August 14, 2016

Crippen Gets the Novel Treatment in John Boyne's Page Turner

CrippenCrippen by John Boyne

My rating: 3 of 5 stars

Why do I find murderers so fascinating? I don't even want to kill a deer to eat unless it's an emergency, and I'd rather not then. Anyway, Crippen is such an interesting figure because he seems the last sort of person to do the deed he was convicted of. In fact, there are those who believe him innocent and suspect Ethel LeNeve or even an unknown third party. To which faction does the author belong? I won't spoil that for you, but I did like that he kept his solution under wraps until near the end of the book.
The book begins towards the end of the saga, in Antwerp aboard the Montrose which is bound for Canada. First there is a long scene in which an unpleasant woman demonstrates her claims for the title of Upper Class Twit of the Year, and the reader begins to wonder when the actual story will start. Finally a man and boy calling themselves John and Edmund Robinson appear as fellow passengers to the dreadful woman, and the stage begins to be set. I say "begins," because this is one complicated play.
At first it feels too disjointed as we leave the ship to watch a social climber complain to her husband and dream of becoming a Lady. I grew rather annoyed but kept reading until the connection to the Crippen story was finally made clear--this former dance-hall girl was the woman who first notified police that Cora Crippen had been murdered. Watch as she hounds the police and even pinches a constable's bottom!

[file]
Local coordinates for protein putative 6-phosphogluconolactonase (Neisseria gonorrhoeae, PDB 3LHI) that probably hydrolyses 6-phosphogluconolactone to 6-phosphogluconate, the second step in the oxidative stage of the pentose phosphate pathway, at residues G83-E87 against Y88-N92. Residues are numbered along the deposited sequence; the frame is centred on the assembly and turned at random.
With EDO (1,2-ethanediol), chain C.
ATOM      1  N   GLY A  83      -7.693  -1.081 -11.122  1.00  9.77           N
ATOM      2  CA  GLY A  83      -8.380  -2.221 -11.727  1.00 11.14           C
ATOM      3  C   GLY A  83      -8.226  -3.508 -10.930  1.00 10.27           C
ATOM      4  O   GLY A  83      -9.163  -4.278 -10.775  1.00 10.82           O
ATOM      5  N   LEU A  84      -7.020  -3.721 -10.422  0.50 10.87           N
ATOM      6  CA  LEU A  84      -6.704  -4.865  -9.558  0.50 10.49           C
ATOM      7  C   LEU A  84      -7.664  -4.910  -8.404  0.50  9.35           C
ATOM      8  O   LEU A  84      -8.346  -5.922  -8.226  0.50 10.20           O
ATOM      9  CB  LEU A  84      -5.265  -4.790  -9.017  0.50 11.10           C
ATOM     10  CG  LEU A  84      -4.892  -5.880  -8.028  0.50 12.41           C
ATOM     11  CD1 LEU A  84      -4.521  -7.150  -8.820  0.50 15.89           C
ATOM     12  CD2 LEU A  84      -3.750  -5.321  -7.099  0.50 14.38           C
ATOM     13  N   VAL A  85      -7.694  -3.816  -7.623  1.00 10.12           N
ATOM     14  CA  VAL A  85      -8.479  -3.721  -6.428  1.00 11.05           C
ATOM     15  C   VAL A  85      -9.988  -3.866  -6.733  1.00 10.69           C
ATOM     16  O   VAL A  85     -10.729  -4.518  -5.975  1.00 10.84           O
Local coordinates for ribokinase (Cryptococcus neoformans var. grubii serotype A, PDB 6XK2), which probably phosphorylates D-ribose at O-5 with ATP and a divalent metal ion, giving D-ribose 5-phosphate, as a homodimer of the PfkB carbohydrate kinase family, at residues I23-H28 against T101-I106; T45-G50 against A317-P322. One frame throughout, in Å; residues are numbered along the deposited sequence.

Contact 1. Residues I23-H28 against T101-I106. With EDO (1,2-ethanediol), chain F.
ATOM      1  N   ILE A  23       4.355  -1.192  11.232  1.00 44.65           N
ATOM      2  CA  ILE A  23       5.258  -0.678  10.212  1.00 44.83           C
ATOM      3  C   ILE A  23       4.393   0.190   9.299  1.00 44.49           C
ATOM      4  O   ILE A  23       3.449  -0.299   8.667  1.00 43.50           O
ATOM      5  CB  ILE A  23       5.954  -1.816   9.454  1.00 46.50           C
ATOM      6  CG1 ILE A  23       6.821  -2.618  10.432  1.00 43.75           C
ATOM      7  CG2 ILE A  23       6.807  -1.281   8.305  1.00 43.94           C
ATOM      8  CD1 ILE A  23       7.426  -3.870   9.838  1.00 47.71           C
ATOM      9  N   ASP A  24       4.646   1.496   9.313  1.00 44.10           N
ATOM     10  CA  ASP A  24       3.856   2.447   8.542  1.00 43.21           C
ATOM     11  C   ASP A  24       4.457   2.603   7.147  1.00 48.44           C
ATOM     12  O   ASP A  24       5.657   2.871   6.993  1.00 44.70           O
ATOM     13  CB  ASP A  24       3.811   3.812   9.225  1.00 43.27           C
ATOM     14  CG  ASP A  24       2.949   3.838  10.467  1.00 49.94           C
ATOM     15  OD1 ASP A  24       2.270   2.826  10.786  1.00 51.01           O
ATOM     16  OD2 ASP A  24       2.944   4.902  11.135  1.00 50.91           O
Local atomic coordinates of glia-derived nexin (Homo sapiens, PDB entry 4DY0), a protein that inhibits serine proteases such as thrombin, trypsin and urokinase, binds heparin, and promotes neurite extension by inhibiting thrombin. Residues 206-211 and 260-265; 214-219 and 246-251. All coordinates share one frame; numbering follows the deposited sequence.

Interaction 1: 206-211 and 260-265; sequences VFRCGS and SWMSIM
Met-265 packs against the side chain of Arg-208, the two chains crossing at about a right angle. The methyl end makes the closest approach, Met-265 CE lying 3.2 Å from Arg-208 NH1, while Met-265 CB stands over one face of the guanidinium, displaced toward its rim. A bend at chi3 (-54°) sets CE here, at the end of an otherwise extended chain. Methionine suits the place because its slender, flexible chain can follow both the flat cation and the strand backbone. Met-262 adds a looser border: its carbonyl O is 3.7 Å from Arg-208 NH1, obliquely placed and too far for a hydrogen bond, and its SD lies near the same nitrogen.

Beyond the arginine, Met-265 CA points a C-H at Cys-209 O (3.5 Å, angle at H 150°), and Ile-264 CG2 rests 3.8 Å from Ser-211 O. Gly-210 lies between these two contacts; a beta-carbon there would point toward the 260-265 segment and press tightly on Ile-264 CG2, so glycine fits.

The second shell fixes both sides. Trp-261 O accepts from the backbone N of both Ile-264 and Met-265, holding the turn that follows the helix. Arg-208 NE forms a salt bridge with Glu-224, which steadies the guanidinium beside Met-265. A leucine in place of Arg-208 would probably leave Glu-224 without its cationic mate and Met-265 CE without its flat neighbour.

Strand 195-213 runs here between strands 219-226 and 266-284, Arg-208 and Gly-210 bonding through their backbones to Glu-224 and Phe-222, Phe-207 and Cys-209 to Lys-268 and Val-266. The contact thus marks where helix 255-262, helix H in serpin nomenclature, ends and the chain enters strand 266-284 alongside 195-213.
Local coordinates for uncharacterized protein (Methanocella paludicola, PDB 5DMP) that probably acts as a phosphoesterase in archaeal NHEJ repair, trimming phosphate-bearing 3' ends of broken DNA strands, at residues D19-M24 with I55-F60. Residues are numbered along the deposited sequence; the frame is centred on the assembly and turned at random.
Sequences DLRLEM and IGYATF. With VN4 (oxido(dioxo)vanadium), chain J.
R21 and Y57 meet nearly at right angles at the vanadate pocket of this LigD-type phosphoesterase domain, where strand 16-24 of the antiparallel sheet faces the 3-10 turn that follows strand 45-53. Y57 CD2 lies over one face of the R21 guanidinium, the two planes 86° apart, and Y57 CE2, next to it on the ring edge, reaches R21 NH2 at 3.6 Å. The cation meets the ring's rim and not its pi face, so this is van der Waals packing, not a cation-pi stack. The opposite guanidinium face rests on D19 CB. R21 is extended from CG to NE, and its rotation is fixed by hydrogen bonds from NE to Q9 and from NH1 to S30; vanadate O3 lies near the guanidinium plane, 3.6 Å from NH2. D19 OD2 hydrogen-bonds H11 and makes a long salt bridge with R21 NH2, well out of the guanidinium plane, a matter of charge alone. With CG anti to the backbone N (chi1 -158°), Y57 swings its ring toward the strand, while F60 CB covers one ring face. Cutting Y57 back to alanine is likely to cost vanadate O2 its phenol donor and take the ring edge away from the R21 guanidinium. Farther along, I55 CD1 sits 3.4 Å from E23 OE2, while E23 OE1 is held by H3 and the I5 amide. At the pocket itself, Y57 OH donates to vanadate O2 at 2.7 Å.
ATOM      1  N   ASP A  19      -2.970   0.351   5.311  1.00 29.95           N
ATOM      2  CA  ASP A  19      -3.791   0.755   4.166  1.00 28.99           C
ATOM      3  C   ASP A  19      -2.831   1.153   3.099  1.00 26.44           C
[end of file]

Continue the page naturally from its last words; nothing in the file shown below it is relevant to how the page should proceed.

And then suddenly, the next chapter has the marriage of yet more people we have not yet heard of. Oh, it's Crippen's parents! So every third chapter or so we're going to go way back in time until finally we catch back up to the present of the other chapters. Great.
Besides really not caring for that chopped-up format (oh dear, what a phrase to use in this particular review! Sorry!) I found some modern sentiments and phrases that were thrown in to be rather jarring. It seemed that a few facts had been played with, but I am not a Crippen expert so I may be wrong on that. I thought some of the characters were very well done and found myself wanting to know more about them. The three main players seemed pretty accurate from what I have read, though I have not come across anything suggesting a true sadistic streak in Hawley Crippen before. It definitely added a creepy touch to the story though. Cora was, if anything, not as terrible here as I expected her to be, but still the sort of person one could easily imagine wanting to kill if one had to deal with her very often. Ethel is much more subtle and really remains rather mysterious, which I liked.
A NOTE FOR THE SQUEAMISH: This murder case is one of most famous because the method of disposal of the corpse was to cut it into pieces and hide them under the basement floor tiles, except for the head which was never found. If you've survived reading that, you'll probably be alright. The book does not go into a whole lot more detail than that.
So did I like the book? Yes, overall I did. I even plan to see if there are any others by the same author at the library. I just hope that his others do not follow a similar patchwork format!

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